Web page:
Tuesday, July 18, 2006

Will $1 Million Get You To Vote?

Mark Osterloh, a former Democratic candidate for Arizona Governor, and current force behind the Arizona Voter Reward Act, is betting that the chance for $1 million will get you to the polls. (Arizona Ballot Could Become Lottery Ticket - NY Times log-in)

Osterloh's idea, which will appear on the Arizona ballot this November for voter approval, is for a random drawing after each election to select one (or more) winners from the ranks of those who voted. The awards would be paid for from uncollected lottery winnings (currently about $1 million in the state), private donations (including potential in-kind donations, such as automobiles), and (you guessed it) the state's general fund.

The purpose behind the initiative is to increase voter turn-out. People like to buy lottery tickets, therefore they'll be more likely to vote if their ballot is a chance at a million bucks. "People buy a lot of lottery tickets now," Mr. Osterloh said, "and the odds of winning this are much, much higher."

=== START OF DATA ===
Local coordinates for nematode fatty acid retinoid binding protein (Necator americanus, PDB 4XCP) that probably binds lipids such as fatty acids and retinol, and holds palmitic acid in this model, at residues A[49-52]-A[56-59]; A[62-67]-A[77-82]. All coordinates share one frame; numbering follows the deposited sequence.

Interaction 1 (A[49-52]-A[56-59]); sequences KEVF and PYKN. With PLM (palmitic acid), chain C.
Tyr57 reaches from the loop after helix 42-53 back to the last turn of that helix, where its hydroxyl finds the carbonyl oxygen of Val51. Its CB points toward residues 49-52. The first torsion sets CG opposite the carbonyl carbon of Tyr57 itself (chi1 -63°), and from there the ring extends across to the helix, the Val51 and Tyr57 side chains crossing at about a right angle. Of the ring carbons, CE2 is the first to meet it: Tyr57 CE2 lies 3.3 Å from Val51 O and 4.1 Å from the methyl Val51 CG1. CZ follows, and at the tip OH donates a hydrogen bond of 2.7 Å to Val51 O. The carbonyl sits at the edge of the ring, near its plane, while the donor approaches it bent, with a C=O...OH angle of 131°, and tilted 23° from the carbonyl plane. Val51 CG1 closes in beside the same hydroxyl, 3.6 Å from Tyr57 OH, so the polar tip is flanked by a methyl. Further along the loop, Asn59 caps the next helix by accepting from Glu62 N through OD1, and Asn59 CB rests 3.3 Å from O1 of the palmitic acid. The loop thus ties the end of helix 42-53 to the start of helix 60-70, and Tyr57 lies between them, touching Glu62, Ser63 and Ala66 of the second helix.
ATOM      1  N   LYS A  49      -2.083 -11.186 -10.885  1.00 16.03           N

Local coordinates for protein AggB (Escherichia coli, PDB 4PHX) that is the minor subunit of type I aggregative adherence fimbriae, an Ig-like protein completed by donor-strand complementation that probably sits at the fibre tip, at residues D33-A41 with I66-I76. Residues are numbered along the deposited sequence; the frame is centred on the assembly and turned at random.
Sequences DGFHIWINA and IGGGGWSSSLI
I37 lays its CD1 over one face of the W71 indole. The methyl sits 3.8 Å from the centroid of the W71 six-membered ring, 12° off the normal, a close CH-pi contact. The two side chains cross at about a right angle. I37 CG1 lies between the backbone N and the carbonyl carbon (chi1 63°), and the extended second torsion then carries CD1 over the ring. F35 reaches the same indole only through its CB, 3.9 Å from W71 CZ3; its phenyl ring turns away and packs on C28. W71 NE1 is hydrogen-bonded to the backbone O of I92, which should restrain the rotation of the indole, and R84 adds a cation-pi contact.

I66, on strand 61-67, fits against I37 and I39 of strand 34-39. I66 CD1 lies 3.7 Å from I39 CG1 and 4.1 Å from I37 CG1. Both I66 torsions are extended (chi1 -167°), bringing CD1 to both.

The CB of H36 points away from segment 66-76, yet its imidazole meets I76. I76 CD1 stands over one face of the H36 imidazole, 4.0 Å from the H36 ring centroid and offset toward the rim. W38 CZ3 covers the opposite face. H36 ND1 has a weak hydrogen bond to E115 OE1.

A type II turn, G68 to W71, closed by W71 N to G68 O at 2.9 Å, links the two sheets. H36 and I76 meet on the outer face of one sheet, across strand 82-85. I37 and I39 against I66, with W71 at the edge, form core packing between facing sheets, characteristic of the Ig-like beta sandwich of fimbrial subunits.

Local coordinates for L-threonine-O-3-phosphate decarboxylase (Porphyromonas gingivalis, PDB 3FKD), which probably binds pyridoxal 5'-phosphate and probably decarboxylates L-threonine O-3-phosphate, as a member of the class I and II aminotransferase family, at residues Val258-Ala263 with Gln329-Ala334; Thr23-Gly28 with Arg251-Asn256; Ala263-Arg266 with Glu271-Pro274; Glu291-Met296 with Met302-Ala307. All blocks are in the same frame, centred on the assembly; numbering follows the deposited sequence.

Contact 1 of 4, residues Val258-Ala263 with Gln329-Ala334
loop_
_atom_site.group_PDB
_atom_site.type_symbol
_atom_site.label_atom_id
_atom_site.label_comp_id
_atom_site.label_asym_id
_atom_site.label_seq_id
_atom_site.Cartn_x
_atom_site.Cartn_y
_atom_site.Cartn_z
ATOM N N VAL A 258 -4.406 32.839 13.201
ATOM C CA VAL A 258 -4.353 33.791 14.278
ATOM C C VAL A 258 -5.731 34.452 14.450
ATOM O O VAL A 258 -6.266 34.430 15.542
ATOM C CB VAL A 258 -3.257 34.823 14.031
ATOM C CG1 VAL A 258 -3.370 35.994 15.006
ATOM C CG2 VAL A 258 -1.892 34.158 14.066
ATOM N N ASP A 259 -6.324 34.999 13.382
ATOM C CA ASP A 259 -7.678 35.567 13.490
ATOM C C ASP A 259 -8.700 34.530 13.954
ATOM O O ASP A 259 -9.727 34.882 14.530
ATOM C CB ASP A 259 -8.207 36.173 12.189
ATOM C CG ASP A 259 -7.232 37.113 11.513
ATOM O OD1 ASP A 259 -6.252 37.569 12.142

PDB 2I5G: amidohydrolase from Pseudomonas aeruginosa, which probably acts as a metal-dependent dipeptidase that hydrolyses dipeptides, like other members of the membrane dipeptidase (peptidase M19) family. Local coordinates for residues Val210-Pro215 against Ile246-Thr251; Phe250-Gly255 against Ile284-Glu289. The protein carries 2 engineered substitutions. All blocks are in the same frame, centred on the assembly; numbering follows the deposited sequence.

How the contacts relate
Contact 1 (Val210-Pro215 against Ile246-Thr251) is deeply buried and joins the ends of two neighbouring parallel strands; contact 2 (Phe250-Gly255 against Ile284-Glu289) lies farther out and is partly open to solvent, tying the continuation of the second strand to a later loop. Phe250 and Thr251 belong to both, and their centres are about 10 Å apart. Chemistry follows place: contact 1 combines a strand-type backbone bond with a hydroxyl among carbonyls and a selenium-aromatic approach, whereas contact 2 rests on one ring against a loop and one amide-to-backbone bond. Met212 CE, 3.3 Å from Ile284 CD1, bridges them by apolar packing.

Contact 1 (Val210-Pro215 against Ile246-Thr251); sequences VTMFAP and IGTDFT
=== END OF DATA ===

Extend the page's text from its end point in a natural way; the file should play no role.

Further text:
I appreciate and applaud the motivation behind this act, but have to disagree with the method. I am in favor of any legitimate reforms to our electoral system that would create an informed electorate that looks forward to voting in high numbers, but I do not favor any form of bribery or coercion.

Real reform starts with the system. It evens the playing field so that non-incumbents have a chance at election. It removes the influence money plays in who gets elected. It allows more voices to be heard than just the two major party lines. It makes citizens feel that their vote makes a difference and that there are candidates who represent their views. Real reform is not a cheap publicity gimmick.

It is true that this Voter Reward Act could increase voter turnout. But a voter who is only in the booth for a chance at a prize is not likely to take the ballot very seriously. As in the case of mandatory voting, the voter is only there to mark a few boxes randomly as a means of meeting a requirement.

Yes, I want more voters. But I want more informed voters. I want more involved voters. I want voters who are there to make a difference, not to get a prize.

Of course, I wouldn't turn down the money if I won it... but, no.

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